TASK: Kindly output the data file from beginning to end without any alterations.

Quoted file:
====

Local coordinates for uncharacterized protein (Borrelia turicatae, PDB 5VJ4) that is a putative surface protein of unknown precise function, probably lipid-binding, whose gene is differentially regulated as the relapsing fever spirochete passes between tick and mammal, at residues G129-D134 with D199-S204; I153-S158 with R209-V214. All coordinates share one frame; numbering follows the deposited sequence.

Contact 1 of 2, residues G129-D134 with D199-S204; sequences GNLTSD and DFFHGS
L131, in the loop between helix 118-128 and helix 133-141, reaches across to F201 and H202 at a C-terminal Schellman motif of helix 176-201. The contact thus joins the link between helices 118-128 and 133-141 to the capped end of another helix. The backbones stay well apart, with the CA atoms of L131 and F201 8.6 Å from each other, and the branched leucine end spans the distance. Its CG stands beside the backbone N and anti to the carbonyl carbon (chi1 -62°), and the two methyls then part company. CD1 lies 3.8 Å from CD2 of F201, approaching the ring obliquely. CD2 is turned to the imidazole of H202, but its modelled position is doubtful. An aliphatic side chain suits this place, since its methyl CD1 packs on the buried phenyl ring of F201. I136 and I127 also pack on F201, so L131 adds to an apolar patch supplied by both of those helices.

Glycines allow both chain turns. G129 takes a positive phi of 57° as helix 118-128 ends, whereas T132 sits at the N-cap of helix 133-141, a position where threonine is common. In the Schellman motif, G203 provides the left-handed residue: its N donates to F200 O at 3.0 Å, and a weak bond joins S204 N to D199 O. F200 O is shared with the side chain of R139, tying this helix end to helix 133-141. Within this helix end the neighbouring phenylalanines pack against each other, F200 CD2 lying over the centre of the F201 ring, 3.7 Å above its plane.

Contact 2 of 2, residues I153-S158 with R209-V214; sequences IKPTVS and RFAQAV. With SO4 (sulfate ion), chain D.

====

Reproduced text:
Local coordinates for uncharacterized protein (Borrelia turicatae, PDB 5VJ4) that is a putative surface protein of unknown precise function, probably lipid-binding, whose gene is differentially regulated as the relapsing fever spirochete passes between tick and mammal, at residues G129-D134 with D199-S204; I153-S158 with R209-V214. All coordinates share one frame; numbering follows the deposited sequence.

Contact 1 of 2, residues G129-D134 with D199-S204; sequences GNLTSD and DFFHGS
L131, in the loop between helix 118-128 and helix 133-141, reaches across to F201 and H202 at a C-terminal Schellman motif of helix 176-201. The contact thus joins the link between helices 118-128 and 133-141 to the capped end of another helix. The backbones stay well apart, with the CA atoms of L131 and F201 8.6 Å from each other, and the branched leucine end spans the distance. Its CG stands beside the backbone N and anti to the carbonyl carbon (chi1 -62°), and the two methyls then part company. CD1 lies 3.8 Å from CD2 of F201, approaching the ring obliquely. CD2 is turned to the imidazole of H202, but its modelled position is doubtful. An aliphatic side chain suits this place, since its methyl CD1 packs on the buried phenyl ring of F201. I136 and I127 also pack on F201, so L131 adds to an apolar patch supplied by both of those helices.

Glycines allow both chain turns. G129 takes a positive phi of 57° as helix 118-128 ends, whereas T132 sits at the N-cap of helix 133-141, a position where threonine is common. In the Schellman motif, G203 provides the left-handed residue: its N donates to F200 O at 3.0 Å, and a weak bond joins S204 N to D199 O. F200 O is shared with the side chain of R139, tying this helix end to helix 133-141. Within this helix end the neighbouring phenylalanines pack against each other, F200 CD2 lying over the centre of the F201 ring, 3.7 Å above its plane.

Contact 2 of 2, residues I153-S158 with R209-V214; sequences IKPTVS and RFAQAV. With SO4 (sulfate ion), chain D.